Rohingya people, who fled Myanmar atrocities into Bangladesh, are waiting to return to their homeland with citizenship and security.
They want Myanmar to grant them citizenship before returning to their homes in Rakhine state, Rabindranath Rudhra, a resident of Kutupalong Hindu Rohingya camp in Cox’s Bazar, told the daily sun.“We want guarantee of our life so that we can lead life like other citizens of Myanmar,” he added.
Before any kind of repatriation, Bangladesh and Myanmar authorities must fix their destroyed homes in the villages of Rakhine.
They don’t want to go back to any camp in Myanmar and if they have to stay at the camp, they are much better at the camps in Cox’s Bazar, he said.
He also said before their repatriation, the governments of Bangladesh and Myanmar must reach understanding and give a security of their lives.
Arkanullah, a resident of Balukhali Rohingya camp, said they want to go back home with citizenship so that they can enjoy their fundamental rights like other citizens of their motherland.
“What’s the use of going back to the camps in Myanmar, as we are better her in the camps, we want return to our homes in Rakhine, not in the camps,” he added.The Myanmar government has to recognise Rohingyas as an ethnic group by granting them citizenship before starting their repatriation, he said.
He also asked for holding the perpetrators accountable for conduction atrocities and crimes against humanity on Rohingyas, including killings, looting and rape.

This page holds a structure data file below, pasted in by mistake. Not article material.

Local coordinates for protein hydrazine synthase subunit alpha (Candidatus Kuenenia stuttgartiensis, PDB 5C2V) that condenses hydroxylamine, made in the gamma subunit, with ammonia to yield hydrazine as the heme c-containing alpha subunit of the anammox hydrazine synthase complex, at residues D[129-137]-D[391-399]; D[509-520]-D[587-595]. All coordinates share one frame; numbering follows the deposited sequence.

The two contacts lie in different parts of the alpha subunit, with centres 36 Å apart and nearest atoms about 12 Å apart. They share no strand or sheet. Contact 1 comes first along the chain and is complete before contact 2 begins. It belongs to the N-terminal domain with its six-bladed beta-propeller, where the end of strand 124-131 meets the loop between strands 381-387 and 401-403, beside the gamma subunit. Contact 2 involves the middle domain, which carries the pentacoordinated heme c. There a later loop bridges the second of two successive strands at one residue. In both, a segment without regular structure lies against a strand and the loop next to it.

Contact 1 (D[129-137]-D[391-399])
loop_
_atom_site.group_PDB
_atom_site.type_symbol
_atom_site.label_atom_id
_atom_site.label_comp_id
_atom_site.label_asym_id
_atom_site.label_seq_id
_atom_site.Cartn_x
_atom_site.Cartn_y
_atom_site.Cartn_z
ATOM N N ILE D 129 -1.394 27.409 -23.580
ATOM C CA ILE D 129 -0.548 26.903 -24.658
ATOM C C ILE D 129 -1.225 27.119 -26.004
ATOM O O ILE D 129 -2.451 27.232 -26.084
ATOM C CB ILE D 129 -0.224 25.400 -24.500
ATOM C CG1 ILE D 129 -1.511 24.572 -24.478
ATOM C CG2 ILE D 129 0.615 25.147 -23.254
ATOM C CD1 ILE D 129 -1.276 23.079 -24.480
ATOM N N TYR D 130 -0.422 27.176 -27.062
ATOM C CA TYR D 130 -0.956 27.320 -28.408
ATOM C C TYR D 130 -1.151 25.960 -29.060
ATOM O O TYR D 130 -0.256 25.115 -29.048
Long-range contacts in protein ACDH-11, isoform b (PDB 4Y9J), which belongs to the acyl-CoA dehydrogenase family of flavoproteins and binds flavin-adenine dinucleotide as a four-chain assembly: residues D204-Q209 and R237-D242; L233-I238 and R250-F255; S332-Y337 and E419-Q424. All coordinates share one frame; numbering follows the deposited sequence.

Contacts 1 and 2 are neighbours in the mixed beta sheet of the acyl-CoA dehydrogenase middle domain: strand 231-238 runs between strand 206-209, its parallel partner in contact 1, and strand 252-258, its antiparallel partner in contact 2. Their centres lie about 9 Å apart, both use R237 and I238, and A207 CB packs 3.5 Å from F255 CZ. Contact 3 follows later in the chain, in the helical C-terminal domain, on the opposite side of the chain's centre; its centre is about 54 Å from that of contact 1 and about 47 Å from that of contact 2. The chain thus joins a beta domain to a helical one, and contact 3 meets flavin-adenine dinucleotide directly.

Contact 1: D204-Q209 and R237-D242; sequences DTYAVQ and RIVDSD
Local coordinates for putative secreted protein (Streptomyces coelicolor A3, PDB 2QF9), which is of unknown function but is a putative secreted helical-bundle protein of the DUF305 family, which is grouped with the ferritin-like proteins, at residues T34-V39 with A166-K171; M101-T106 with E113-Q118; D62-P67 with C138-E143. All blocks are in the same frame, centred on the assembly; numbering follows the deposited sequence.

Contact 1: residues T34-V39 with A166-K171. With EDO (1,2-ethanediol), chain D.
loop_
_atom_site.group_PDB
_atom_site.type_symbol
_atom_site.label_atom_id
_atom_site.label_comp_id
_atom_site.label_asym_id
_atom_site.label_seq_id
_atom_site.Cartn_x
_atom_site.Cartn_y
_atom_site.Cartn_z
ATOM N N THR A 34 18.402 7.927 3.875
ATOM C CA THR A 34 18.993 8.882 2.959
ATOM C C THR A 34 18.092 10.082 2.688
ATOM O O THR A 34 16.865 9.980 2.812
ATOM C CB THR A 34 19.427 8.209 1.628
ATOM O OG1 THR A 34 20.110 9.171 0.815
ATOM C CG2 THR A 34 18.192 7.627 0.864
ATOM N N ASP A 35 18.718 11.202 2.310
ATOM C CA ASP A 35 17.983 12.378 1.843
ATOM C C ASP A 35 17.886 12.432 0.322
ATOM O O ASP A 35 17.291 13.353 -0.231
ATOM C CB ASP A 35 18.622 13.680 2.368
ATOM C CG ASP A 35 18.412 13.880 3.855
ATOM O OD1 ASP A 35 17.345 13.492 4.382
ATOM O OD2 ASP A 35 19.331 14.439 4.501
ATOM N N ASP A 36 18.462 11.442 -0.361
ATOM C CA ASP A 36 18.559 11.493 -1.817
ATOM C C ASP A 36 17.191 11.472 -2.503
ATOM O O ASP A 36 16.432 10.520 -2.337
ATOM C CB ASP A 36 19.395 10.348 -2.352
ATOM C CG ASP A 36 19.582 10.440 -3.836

Asgor Ali, another resident of Balukhali camp who was a school teacher in Rakhine, said they demand that the Myanmar government must implement the recommendations in the Annan Commission report.
Only the full implementation of the recommendation can bring permanent and sustainable solution for the crisis, he emphasised.
He went on saying that Myanmar is not sincere to its words and the country doesn’t want to take back the Rohingya what it is doing is merely an eyewash to avoid global pressure.
If they are sincere to return us, why Rohingyas are still coming to Bangladesh from Myanmar, he posed the question.
Asgor also called for deploying UN peacekeepers in Rakhine to ensure a safer zone for Rohingyas so that they can live a normal life, returning to their homes.
“We think that congenial, safe and secured environment has yet to create in Rakhine state that is a must for beginning the repatriation.” Against such a backdrop, a delegation of the Joint Working Group (JWG) of Myanmar side is going to arrive in Dhaka on October 28 on a three-day official visit.
The delegation will include representatives from various Ministries and the Rakhine state government, according to the foreign ministry here.
The Myanmar delegation is coming to Bangladesh to discuss the way of Rohingya repatriation in Rakhine.
During the visit, they will see Rohingya camps in Cox’s Bazar to talk to Rohingya people to encourage them to return home, according to sources in the foreign ministry here.
Led by U Myint Thu, permanent secretary of the Ministry of Foreign Affairs of Myanmar, the delegation will join the third meeting of the joint working group in Dhaka.
Led by Myanmar Foreign Secretary Mint Thaw, the delegation will attend the third meeting of the joint working group.
The third JWG meeting will review progress in preparations for Rohingya repatriation, verification process, and the measures taken by the Myanmar government to restore harmony among communities.
Foreign Secretary Md Shahidul Haque and his Myanmar counterpart U Myint Thu will lead the respective sides in the meeting.
Dhaka is likely to hand over a fresh list of the Rohingya families to Myanmar side during the meeting, said a foreign ministry official.
The Bangladesh side will also ask Myanmar side to take initiatives to start the repatriation at the earliest, the official said.